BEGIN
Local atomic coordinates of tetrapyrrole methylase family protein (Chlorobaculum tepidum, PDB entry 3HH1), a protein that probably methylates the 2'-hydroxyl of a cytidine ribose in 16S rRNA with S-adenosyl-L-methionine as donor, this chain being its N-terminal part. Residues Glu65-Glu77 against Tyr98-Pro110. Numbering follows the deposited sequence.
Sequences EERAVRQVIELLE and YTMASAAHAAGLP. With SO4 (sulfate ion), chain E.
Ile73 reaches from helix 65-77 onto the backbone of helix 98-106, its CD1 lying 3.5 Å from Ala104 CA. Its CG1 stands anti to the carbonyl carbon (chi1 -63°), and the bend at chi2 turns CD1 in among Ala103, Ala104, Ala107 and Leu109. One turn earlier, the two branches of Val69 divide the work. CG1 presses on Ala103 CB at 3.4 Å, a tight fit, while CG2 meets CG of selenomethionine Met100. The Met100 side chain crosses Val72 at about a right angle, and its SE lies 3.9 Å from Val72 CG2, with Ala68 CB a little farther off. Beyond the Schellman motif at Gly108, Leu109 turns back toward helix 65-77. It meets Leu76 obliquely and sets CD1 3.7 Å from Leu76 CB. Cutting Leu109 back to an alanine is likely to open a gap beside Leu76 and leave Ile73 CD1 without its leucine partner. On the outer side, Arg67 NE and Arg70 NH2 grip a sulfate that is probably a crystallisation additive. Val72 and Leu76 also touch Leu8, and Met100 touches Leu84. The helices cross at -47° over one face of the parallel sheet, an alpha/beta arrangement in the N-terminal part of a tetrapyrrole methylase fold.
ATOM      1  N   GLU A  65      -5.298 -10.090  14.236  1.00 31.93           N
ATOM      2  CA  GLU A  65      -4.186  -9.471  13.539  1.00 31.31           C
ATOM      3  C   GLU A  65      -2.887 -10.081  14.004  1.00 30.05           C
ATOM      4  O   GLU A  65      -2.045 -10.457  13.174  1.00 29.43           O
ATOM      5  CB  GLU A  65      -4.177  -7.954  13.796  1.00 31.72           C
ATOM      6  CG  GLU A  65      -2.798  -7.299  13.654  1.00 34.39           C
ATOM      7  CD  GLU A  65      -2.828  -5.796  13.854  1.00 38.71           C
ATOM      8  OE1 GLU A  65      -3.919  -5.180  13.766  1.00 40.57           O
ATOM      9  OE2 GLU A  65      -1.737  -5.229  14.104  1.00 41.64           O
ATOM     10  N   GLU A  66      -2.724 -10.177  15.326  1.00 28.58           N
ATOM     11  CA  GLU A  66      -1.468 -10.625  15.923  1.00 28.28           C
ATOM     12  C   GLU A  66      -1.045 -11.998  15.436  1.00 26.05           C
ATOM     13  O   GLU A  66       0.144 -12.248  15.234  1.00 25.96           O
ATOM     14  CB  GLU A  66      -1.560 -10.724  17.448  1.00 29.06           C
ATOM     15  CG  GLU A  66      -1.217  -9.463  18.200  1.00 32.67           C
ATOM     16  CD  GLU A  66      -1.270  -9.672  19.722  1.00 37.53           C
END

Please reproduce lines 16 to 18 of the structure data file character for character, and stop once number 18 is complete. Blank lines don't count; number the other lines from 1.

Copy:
ATOM     13  O   GLU A  66       0.144 -12.248  15.234  1.00 25.96           O
ATOM     14  CB  GLU A  66      -1.560 -10.724  17.448  1.00 29.06           C
ATOM     15  CG  GLU A  66      -1.217  -9.463  18.200  1.00 32.67           C